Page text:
8. George. Thanks for the coment. I will visit for a looksy………WEB

  9. I think you could settle your differences with pistols at dawn or over a game of tennis, best of 5 sets. You need to understand one thing. This job we do is made far more complicated and more difficult than it should be by people who should really know better but try to please everyone in every class of social background, in every group, no matter what moral standpoint they have. To constantly pander to everyone in the hope they will accept what we do is utter nonsense and a dream. In utopia perhaps we might have some better success but, officers live and operate in the real world, with real events, making real decisions that have an effect on some of the people we come into contact with. What we do not have in hindsight spectacles like those that are possessed by some of our management/leadership and people like yourself. The bottom line is the we are the Police. There are nowhere near sufficient numbers to everything we say we will do, not uphold all of the government promises or to pander to the demands of everyone with a personal grudge against us. We are the only line between a reasonably peaceful existence and total anarchy. We piss people off because we stop them doing what they want to do which often negatively affects the live of others, innocent people. Sadly some others get drawn into the net and it pisses them off as well. A small amoint of this may be avoidable but a lot of it is not. This is tough but goes with the territory. Be constructive or bugger off somewhere else. Better still get your soapbox and make your case there, as Gadget has done, with far greater success than I, I might add.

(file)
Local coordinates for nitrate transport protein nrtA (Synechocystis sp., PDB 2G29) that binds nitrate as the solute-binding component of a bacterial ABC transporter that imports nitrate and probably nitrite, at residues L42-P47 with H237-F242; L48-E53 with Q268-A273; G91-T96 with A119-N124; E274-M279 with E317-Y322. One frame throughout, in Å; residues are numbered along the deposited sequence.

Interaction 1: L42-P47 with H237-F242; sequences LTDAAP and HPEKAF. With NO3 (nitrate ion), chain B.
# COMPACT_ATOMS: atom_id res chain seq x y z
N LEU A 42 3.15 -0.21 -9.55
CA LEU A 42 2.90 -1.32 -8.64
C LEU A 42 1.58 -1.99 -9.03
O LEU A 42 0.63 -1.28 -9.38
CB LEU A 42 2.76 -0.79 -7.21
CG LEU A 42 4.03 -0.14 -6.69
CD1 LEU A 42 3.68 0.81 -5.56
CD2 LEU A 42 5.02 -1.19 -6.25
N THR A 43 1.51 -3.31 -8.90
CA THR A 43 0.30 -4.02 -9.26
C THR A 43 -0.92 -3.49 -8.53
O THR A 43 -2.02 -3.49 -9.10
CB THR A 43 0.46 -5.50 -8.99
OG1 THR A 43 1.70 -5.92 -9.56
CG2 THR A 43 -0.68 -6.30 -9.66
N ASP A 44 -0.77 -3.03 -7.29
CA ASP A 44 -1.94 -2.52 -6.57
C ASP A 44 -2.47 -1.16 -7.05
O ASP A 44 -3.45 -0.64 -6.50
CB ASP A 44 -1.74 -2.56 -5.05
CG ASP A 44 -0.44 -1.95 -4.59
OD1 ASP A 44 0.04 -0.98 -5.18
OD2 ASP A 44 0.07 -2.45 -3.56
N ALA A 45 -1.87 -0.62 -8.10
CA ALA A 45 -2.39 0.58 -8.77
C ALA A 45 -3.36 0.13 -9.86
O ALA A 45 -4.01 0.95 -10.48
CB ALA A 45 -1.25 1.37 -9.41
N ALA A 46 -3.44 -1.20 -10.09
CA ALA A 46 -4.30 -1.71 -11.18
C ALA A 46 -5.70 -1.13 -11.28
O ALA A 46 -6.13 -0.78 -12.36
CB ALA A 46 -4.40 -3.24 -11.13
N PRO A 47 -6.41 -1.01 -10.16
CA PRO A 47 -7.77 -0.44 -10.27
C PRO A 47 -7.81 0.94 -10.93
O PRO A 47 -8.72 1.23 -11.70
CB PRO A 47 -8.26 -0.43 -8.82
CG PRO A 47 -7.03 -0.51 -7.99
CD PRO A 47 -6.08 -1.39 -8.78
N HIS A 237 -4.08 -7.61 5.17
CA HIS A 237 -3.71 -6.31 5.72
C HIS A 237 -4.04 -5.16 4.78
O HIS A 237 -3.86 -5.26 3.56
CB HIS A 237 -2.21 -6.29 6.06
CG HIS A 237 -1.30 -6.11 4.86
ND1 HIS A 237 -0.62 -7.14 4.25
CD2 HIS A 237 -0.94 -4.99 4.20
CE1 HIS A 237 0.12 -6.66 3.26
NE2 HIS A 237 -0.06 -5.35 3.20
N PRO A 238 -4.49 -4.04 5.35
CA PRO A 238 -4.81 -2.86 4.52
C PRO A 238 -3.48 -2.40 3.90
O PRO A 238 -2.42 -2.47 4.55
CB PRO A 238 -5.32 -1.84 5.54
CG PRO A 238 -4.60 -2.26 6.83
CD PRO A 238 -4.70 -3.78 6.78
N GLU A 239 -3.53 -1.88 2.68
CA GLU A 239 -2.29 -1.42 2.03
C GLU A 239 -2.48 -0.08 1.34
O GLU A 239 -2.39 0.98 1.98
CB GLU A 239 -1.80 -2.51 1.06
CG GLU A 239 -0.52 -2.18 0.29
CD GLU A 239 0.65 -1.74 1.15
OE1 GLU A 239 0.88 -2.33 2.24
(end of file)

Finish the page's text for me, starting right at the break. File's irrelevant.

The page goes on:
10. Dear WEB,

    I respond to your comments, confirming my continued pleasure in exchanging views with fellow animal lovers; fair minded people and others who extend a helping hand towards the less fortunate.

    I am obliged to be similarly forthright in stating that if commenter’s submissions must be confined to support for police in all matters, I prefer the spam filtering sanction that Gadget alludes to. Having said that, I would never post intemperate, unfair or obscene language on any blog or give just cause for such unilateral action.

    I am critical of malfeasance and the frequent police abuses that come to light. However it should not be necessary for me to clarify my support for good policing where it exists or point to occasions when I have praised the same. Nevertheless, I found myself defending outrageous personal attacks, provocations and libelous tirades from Gadget. The latter sets a very poor example to young officers and I regret this topic was used to place you amidst a struggle to identify the fellow and make him accountable.

  11. Dr Gray,

    I would normally simply sit back and allow an argument such as yours pass back and forth unmolested, however I find I must take issue with your final paragraph. You speak of malfeasance and police abuses as if they are frequent, your tone directs the reader to assume that is the case. It is however the case that such incidents are the minority.

    The truth of the matter is that the police service in the UK is more transparent and more self critical now than at any time in its entire history which should give you more cause to support it and to urge those in government to enable it to be more efficient rather than to beg that it be bound in more bureaucracy.